Mr. Samuelson shows that the left and the right are both fixated on ideology and that their rhetoric and tactics are pretty much identical to each other.  After the jump, you can see how he makes his case. [Read more...]

The casino-government complex

More and more states are not only legalizing gambling, they are cashing in on it, raking in lots of revenue through mutually cushy deals with big casinos.  Michael Gerson discusses the problems with what he calls “the casino-government complex.” [Read more...]

Virtual evil in video games

“How Evil Should a Video Game Allow You to Be?”  That’s the title of a provocative essay for the New Yorker by Simon Parkin.  When you read a work of literature featuring an evil person, you are in the mode of an observer.  But when you  play certain popular video games, you enter into the point of view of the evil person and are implicated in what he does (since, after all, you cause them).  The article isn’t against video games as such–indeed, it shows how this ability to put the player into a particular point of view has great artistic possibilities.  But still, as the article recounts some of the depravity that video games cause us to act out, it raises important questions, especially for Christians for whom sin “in the heart” can be as soul-destroying as sin acted out. [Read more...]

Cohabitation requires too much commitment?

The number of unmarried couples who are just living together skyrocketed in the last decades of the 20th century.  But since 2000 the cohabitation rate  has stalled.  Experts are saying that one reason may be that living together has become so common that it has become traditional, rather like marriage.  And, like marriage, living together is perceived as requiring too much commitment. [Read more...]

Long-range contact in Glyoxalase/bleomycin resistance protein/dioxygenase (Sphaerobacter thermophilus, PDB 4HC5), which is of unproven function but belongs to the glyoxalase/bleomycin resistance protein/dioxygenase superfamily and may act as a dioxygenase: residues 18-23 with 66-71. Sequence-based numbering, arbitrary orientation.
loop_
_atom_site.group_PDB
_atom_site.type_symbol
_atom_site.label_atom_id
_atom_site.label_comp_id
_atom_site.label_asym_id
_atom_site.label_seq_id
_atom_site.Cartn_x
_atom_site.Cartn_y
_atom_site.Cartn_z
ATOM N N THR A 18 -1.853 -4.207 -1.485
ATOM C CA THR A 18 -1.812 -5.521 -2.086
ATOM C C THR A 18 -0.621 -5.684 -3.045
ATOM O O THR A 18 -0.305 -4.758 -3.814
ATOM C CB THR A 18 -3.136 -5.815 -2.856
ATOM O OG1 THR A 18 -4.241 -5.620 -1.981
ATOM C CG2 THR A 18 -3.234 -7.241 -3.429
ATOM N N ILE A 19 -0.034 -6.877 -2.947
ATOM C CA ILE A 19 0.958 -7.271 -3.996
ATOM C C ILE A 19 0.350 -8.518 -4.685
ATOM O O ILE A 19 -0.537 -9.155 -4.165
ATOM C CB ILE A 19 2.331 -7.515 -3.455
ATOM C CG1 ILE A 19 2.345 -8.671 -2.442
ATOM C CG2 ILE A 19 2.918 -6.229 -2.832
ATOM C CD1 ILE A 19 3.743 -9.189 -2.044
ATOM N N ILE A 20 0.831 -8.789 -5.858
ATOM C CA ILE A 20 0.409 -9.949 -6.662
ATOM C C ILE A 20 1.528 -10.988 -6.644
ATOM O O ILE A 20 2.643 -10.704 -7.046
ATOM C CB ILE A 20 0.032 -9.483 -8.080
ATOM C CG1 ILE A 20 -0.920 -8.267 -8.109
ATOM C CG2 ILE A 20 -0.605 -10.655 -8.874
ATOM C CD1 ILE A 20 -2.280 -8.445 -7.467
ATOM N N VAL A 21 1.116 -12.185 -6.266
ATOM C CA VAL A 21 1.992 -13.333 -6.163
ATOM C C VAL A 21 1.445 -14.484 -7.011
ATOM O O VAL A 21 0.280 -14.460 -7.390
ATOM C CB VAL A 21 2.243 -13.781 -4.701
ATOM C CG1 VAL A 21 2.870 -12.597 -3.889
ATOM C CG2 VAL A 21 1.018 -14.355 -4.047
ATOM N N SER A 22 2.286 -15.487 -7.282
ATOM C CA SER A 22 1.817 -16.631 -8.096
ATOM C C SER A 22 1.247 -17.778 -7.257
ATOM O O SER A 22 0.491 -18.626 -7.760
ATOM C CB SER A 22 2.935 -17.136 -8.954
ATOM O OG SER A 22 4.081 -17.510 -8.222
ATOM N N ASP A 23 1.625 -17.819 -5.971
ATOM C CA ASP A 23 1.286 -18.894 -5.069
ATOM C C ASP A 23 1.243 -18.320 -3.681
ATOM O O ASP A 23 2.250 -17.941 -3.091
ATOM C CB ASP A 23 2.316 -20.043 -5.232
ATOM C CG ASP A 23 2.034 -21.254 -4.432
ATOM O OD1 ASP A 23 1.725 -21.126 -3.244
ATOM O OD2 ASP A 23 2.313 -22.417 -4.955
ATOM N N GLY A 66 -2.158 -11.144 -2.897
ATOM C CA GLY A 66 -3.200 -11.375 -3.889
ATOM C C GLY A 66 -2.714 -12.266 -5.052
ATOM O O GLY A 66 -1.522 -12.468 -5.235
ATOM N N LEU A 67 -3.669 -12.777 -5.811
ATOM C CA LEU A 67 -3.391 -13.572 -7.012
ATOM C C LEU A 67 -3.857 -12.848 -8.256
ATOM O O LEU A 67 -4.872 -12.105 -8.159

Pathological generosity

In Brazil a man  suffered a stroke, whereupon he started giving away his money, giving food to street children, and being so kind to everyone that he has been diagnosed as having “pathological generosity.”  Interestingly, his condition made him lose his job as a manager for a large corporation. [Read more...]

Let’s apply Just War Theory

As Congress and the nation as a whole decide on whether to attack Syria, let us take up the exercise of applying the guidelines for starting a “Just War,” according to Christian ethicists going back to St. Augustine.

The criteria are listed after the jump.  How would they apply to the current proposal to use cruise missiles to punish Syria for using chemical weapons?

Even if a war would be just by these criteria doesn’t mean it’s necessarily a good idea, but let’s see to what extent these ancient principles can offer guidance in a contemporary problem. [Read more...]

America’s wars are for virtue

Inconvenient truths from Henry Allen:

The United States doesn’t fight for land, resources, hatred, revenge, tribute, religious conversion — the usual stuff. Along with the occasional barrel of oil, we fight for virtue. [Read more...]